As explained, the immunity inquiry turns not on whether Turkey’s use of force was reasonable but whether it was the result of political, social or economic policy analysis. We can accept that Turkey has its own justification for responding vigorously to crowds that may endanger its President but nonetheless conclude that the specific attacks on the plaintiffs were “sufficiently separable from protected discretionary decisions.”

Notwithstanding Turkey’s attempted resort to its own foreign relations and antiterrorism policies as a basis for us to find a non-justiciable political question, this case is not about Turkey’s foreign relations. Instead, it is about its liability vel non for the actions of its own security officers. And that liability, if any, will not impinge on anything but Turkey’s fisc.

The lawsuit can continue. The defendants may still find some way to escape accountability for their actions, but they won’t be able to exit the lawsuit early. The US court has jurisdiction to hear this case and the allegations — now more than a half-decade old — will move forward.

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Comments on “Appeals Court Says No Sovereign Immunity For Turkish Security Forces Who Attacked DC Protesters”

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This comment has been deemed insightful by the community.
That One Guy (profile) says:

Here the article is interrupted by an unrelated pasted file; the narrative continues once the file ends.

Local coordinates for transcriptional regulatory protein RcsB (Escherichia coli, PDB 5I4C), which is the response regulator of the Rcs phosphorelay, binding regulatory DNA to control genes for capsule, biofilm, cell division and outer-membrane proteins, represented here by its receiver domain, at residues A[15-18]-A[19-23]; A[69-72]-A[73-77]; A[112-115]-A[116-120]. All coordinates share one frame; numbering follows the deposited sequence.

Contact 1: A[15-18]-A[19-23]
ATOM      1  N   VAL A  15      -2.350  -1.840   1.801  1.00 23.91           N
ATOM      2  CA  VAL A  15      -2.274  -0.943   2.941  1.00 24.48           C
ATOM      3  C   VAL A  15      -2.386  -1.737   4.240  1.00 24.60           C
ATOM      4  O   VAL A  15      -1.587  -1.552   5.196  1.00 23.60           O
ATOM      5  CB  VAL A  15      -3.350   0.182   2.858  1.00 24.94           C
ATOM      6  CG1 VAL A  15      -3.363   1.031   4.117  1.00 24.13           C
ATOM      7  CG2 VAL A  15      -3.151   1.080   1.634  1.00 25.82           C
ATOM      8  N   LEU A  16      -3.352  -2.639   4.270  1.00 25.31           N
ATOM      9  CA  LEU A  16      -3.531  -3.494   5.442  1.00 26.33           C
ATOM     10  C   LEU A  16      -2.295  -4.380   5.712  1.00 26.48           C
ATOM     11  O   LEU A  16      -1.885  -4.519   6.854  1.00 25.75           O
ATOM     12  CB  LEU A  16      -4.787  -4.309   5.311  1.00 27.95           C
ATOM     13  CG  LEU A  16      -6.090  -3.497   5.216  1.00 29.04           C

'Here's a nickel, now beat it before we beat you again.'

With sovereign immunity removed(and seriously, how did it take this long to rule that proactively beating protesters– actually never mind, this is the US we’re talking about) the question is where Turkey will go from here. Throw some chump change at the court while refusing to admit that they did anything wrong, ignore the court entirely and dare them to do anything, there’s just so many choices for the deranged thug running that country…

This comment has been deemed insightful by the community.
That One Guy (profile) says:

Re: Re:

Possible but I suspect it was simply that he didn’t care, so used to being able to treat his own citizens like trash should they displease him that it didn’t even occur to him that other countries might not be equally as accepting of that sort of behavior, and/or that even if they did sovereign immunity would shield him/his goons from any consequences.

This comment has been deemed insightful by the community.
sumgai (profile) says:

Sovereign immunity has been over-abused by various countries for far too long. Even the US has relied on it when convenient (ala Anne Sacoolas killing Harry Dunn two years ago in Great Britain). I can see minor infractions being forgiven, but anything that rates a felony charge, no immunity should be available, period.